Whether it be for extra rental income or independent space for extended family, OJ Pippin Homes offer Dual Occupancy plans.
Advantages of the Dual Occupancy Two Story designs are:
- Dual incomes – under 4 bdm.
- Independent living & privacy.
- Future possibility of separate titles.
- Separate water and electricity meters.
- Designed to blend into traditional streetscapes.
- Provision for extended family accommodation.
- Complete turn key operation.
Introducing the Fonzie 6 Dual Occupancy – Two Story Design
We offer a “12 Week – LOWEST BUILD TIME” on single story homes
There are 5 Stages of construction when building a house – Base, Frame, Enclosed, Fixing and Practical Completion.
All of these stages on an OJ Pippin Homes single storey home will be built within 12 weeks of receiving council approval.
Just days of receiving council approval the slab will go down then watch as the walls come up, the tiles go down and as the bathroom and kitchen are fitted via weekly update photos emailed to you.
BASE – watch the slab go down.
ENCLOSED – watch the windows, doors and roof go on.
Carpentry and waterproofing
Painting and driveway
FIXING – kitchen and bathroom get fitted.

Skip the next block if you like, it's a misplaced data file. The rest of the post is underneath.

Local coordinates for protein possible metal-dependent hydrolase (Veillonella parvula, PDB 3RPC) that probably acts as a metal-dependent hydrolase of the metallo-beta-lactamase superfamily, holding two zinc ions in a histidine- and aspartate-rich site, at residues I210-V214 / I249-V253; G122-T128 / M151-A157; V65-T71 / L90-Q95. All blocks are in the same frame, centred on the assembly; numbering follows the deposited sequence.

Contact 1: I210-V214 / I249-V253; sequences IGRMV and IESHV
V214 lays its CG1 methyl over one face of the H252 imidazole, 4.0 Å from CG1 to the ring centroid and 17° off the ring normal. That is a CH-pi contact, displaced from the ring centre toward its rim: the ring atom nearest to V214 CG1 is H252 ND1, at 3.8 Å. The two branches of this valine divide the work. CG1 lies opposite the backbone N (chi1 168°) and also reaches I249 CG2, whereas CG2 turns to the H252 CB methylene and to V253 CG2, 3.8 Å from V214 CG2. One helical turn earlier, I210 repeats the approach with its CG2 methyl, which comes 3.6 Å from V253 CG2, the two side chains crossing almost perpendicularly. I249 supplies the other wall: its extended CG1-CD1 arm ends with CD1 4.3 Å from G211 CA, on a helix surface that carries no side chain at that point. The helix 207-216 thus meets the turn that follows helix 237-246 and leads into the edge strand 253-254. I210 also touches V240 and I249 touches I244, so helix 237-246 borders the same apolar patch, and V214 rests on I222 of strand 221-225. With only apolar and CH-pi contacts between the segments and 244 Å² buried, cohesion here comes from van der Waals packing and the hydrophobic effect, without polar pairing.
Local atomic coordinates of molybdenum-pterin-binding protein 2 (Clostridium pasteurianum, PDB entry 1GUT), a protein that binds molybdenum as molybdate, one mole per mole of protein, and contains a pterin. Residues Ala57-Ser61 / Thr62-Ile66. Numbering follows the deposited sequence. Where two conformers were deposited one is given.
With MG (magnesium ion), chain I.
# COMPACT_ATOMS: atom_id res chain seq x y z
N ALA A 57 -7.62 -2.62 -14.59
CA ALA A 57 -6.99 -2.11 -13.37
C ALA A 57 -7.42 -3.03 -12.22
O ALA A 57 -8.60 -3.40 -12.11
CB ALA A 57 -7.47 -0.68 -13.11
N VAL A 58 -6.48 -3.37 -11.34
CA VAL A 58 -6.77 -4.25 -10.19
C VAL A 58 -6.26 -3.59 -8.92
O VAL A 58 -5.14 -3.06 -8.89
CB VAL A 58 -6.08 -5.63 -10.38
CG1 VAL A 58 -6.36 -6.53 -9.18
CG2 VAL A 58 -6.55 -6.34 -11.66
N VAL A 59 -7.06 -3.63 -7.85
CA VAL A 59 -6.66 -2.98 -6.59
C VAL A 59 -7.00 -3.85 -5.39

Builder site clean
Tiling & Landscaping
Tiling and carpets
PRACTICAL COMPLETION – enjoy your home.
In theory, the switch in eligibility of first home buyer grants from existing properties to new homes made sense. The idea was to encourage building of new properties. In practice, it hasn’t worked – at least not yet. First home buyers have shown a lack of interest in building their first home, preferring to rent or buy an established property.
• In part it is a timing effect – the new homes (houses or apartments) must be planned and built. And if first home buyers don’t elect to build new homes themselves, they must rely on investors or developers to do so. The question is whether investors or developers are sufficiently interested in building new houses or apartments to market to the first home buyer segment.
• You would expect low interest rates, government grants and improved confidence to eventually lead to more homes being built. But the timing is uncertain, and that makes it difficult for builders and material suppliers.
What are the implications?
• NSW and Queensland will need to re-visit decisions to change first home owner grant schemes.
• Gen Y aren’t as keen as their parents were on buying or building homes with many preferring to travel and change jobs rather than being stuck paying a mortgage for 30 years. It is up to builders, material suppliers, governments and policymakers to better understand the changes occurring in the housing market.
• If developers or investors build homes for the first home buyer segment they will need to do their homework very well to ensure the right type of homes are built where buyers actually want to live.
Source: Craig James, Chief Economist, CommSec